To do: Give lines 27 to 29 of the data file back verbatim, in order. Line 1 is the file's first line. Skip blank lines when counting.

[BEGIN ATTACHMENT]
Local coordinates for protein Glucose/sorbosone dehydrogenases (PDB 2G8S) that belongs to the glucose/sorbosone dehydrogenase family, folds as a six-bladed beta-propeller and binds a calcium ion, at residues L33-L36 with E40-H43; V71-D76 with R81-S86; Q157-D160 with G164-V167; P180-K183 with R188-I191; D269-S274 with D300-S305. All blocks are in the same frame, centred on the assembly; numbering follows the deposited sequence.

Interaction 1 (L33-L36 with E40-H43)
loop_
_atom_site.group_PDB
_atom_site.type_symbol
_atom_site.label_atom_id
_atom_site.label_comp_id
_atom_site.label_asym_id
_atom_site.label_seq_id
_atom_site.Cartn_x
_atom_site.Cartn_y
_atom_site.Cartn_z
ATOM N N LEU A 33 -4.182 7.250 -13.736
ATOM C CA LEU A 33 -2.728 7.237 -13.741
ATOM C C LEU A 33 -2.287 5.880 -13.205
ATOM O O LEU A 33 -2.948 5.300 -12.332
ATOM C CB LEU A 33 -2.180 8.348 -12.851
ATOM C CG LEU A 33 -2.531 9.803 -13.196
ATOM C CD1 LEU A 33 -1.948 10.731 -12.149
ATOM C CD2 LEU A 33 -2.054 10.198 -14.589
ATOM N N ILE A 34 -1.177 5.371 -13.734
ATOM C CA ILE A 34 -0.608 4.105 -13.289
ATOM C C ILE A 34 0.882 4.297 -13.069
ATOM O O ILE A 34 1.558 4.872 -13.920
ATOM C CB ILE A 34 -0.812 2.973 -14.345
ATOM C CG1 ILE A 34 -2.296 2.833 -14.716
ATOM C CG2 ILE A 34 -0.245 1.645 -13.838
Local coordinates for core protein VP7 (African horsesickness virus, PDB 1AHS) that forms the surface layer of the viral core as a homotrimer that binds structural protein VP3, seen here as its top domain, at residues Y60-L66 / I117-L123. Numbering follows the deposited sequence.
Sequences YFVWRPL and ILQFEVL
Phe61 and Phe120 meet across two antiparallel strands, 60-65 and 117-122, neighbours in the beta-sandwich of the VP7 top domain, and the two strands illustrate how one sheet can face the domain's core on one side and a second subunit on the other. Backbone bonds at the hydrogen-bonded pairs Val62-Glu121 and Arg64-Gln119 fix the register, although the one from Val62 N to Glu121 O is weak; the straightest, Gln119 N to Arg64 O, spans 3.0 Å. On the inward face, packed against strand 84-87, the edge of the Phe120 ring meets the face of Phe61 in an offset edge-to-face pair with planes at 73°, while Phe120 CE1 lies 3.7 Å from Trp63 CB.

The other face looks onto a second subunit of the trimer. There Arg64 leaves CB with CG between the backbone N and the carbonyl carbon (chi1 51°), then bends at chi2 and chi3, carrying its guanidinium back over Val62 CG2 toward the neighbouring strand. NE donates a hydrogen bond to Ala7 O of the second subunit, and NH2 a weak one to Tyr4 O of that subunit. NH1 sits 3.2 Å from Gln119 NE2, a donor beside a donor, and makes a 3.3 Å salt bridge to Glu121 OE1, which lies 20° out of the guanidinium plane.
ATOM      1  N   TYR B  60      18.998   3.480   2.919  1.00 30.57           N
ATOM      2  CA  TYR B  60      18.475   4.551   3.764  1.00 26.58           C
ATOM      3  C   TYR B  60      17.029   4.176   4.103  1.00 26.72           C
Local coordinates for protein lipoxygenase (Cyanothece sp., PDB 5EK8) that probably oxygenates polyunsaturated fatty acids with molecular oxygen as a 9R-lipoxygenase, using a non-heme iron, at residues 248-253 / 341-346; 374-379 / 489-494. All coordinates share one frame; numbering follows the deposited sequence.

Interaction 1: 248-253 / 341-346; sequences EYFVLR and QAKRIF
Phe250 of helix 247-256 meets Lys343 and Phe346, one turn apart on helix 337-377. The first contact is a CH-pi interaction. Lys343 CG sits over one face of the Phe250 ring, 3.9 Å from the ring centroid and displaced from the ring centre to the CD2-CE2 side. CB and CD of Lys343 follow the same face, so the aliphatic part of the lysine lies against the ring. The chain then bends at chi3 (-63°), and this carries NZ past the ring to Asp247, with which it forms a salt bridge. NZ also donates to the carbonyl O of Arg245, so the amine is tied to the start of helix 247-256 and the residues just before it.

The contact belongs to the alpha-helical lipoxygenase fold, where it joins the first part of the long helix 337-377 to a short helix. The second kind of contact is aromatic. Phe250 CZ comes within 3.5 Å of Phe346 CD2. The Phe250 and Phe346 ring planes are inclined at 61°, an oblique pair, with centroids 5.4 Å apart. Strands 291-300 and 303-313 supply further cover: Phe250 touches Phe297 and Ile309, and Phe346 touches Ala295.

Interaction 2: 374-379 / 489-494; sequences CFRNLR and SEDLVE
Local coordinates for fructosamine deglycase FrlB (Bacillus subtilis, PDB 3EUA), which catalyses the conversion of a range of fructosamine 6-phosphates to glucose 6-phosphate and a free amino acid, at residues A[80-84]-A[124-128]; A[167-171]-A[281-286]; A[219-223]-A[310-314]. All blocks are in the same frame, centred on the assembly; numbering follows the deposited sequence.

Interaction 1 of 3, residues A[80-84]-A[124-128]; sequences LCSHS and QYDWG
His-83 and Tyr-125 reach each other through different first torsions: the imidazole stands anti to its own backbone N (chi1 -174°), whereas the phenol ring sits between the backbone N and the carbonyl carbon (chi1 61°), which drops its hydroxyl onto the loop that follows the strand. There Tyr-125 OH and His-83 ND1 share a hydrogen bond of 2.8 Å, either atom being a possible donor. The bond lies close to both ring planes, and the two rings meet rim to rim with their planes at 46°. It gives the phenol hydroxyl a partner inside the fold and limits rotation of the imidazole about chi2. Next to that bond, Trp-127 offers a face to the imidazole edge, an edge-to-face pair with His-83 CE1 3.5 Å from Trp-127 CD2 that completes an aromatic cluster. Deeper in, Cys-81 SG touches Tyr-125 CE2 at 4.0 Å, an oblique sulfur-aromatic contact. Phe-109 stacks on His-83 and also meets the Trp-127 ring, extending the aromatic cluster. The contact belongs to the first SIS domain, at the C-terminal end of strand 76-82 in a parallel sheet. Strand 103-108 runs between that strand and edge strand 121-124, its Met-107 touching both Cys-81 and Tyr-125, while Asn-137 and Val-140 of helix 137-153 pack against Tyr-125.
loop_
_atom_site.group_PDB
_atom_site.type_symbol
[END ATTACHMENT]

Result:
ATOM C CG2 ILE A 34 -0.245 1.645 -13.838
Local coordinates for core protein VP7 (African horsesickness virus, PDB 1AHS) that forms the surface layer of the viral core as a homotrimer that binds structural protein VP3, seen here as its top domain, at residues Y60-L66 / I117-L123. Numbering follows the deposited sequence.
Sequences YFVWRPL and ILQFEVL